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How to become really good in graphic design from being average?


Question

I have seen many designer's work (logos, websites, brochures, animations, infographics, business cards, scenery, illustrations). Most are average but some stand out. Their work just takes you. You can't help but admire the quality of it and right decisions that were made. Even though you are in field of graphic design you still interact with it just as other person would.

In not so awesome works, certain graphic design principles and elements stand out. You can see they were well done, accurately used, and harmoniously interact with each other. However, you can still see these elements and not the design as whole. As one with a trained eye you can't help it.

On the other hand, designs that stand out are so great that you can't help but see the message and your brain ignores those elements. Basically, you become an audience as well.

So how does a graphic designer break the average design barrier? I know skills, imagination, and experience matter. But I don't know how to acquire them exactly or anything else that matters. How can I improve?

2013/06/15
1
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6/15/2013 10:47:00 AM

In not so awesome works, certain graphic design principles and elements stand out. You can see they were well done, accurately used, and harmoniously interact with each other. However, you can still see these elements and not the design as whole. As one with a trained eye you can't help it.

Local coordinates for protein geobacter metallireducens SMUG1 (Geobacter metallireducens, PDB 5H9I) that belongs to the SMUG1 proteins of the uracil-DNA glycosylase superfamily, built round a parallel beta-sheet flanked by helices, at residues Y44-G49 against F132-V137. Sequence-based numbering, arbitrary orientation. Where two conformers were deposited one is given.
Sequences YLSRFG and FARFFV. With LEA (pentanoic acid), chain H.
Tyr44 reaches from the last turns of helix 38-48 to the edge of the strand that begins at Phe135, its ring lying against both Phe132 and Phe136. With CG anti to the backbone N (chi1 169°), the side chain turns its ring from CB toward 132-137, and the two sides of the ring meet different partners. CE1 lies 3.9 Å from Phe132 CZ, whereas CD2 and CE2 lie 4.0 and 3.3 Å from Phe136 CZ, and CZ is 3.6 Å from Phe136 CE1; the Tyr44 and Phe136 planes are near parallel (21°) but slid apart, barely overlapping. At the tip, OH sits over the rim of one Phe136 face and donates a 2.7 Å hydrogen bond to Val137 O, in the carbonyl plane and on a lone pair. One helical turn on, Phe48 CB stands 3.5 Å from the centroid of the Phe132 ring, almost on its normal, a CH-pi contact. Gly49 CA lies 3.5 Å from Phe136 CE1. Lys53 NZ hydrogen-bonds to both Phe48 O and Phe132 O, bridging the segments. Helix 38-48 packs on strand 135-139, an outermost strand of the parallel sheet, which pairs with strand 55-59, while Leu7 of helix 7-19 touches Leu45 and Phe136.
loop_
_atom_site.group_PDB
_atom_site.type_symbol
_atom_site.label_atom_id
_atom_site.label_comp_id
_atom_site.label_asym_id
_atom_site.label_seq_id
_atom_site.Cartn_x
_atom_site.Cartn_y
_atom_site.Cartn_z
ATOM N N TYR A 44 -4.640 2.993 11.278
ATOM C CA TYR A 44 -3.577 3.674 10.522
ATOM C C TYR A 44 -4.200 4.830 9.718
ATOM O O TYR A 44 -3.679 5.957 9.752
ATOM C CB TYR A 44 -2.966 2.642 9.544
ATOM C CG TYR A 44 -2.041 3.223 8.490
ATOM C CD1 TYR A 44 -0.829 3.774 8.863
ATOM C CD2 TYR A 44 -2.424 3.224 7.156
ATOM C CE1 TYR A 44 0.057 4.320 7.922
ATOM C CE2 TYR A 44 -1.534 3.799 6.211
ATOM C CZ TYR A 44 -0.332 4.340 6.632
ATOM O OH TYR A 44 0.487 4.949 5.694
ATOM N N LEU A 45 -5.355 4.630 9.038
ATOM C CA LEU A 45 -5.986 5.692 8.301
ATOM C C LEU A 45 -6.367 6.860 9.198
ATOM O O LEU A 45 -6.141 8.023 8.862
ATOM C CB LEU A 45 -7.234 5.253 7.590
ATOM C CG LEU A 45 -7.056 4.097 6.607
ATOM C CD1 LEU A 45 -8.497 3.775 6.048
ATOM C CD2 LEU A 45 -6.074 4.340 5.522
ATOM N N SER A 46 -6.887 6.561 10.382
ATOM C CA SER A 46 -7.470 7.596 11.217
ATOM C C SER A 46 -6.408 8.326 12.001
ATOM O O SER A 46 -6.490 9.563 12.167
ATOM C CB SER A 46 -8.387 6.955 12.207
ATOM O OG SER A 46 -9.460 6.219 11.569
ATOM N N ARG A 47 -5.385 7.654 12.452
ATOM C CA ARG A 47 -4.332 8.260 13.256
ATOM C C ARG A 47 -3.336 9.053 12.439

I have to agree with DA01's sentiments, the best way to break through the barrier is to practice. You're already on the right by analyzing the works of other designers. What you should do is take note of the specific elements of other designs that break the illusion for you.

One of the biggest things that breaks the illusion for me is the use of a common typeface.

Take for example the Patrón logo:

Patron

When I look at this, my first though is "oh, that typeface is Algerian". This doesn't make it a bad typeface choice and it certainly doesn't make it a bad logo. But I can definitely relate to what you're saying.

I wouldn't expect that individuals who don't deal with fonts everyday to experience the same thought process, but my general rules is "If I can recognize the typeface you're using, you're not trying hard enough".

After you're done the first draft of something you're design it, critique it in the same way you would if it was done by another designer. Try and identify any of the "illusion breaking" elements and make adjustments as necessary.

If time constraints will allow, one of the biggest things that helps for me is to ignore something for a day or two then come back to it. Sometimes, as soon as I re-open the file I'll look at it and say "I did that like this?! What was I thinking!"

2013/06/15
3
6/15/2013 11:08:00 AM